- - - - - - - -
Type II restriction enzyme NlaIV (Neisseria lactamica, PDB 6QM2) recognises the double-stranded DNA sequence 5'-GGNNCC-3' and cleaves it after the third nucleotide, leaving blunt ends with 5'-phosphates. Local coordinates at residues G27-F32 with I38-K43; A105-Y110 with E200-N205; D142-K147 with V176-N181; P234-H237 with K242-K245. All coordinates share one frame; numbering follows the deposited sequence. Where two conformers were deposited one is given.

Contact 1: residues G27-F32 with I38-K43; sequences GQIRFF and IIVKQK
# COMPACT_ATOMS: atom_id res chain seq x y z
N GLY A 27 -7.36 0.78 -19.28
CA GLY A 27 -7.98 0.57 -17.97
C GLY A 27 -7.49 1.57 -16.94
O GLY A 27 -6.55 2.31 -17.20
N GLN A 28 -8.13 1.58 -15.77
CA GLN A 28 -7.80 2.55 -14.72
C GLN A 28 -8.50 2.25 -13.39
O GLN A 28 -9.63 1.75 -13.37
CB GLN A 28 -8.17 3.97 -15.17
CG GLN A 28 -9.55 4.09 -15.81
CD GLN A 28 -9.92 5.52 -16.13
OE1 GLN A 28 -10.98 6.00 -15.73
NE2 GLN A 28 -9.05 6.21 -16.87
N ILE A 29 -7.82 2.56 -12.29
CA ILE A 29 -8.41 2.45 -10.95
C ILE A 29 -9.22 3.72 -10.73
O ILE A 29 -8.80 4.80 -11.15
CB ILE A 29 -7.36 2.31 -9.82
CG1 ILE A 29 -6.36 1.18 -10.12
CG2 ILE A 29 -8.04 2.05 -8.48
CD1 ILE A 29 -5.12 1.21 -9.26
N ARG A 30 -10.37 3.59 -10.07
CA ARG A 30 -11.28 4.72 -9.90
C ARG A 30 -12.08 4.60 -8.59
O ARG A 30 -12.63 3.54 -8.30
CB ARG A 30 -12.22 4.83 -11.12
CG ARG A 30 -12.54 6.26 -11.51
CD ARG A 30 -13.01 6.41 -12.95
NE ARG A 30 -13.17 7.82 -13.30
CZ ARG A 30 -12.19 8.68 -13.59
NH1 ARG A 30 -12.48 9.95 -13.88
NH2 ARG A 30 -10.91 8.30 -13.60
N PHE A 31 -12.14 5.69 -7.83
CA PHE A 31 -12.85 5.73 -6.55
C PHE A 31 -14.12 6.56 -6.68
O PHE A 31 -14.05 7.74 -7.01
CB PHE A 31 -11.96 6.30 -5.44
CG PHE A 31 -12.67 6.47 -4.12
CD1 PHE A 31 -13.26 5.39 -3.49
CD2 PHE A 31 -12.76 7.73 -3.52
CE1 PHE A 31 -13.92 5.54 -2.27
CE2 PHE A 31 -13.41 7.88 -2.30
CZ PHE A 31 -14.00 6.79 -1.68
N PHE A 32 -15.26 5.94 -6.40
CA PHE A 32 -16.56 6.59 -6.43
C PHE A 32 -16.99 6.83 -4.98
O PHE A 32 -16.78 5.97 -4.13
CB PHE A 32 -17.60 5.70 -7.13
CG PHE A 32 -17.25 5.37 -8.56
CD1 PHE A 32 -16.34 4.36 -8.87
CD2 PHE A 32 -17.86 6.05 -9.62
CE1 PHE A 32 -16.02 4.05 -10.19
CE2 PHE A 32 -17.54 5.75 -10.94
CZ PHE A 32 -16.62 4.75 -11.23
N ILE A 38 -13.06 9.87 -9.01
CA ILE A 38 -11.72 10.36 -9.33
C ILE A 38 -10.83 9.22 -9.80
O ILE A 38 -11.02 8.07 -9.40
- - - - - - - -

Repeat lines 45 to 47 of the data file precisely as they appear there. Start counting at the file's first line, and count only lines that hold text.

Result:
CE2 PHE A 31 -13.41 7.88 -2.30
CZ PHE A 31 -14.00 6.79 -1.68
N PHE A 32 -15.26 5.94 -6.40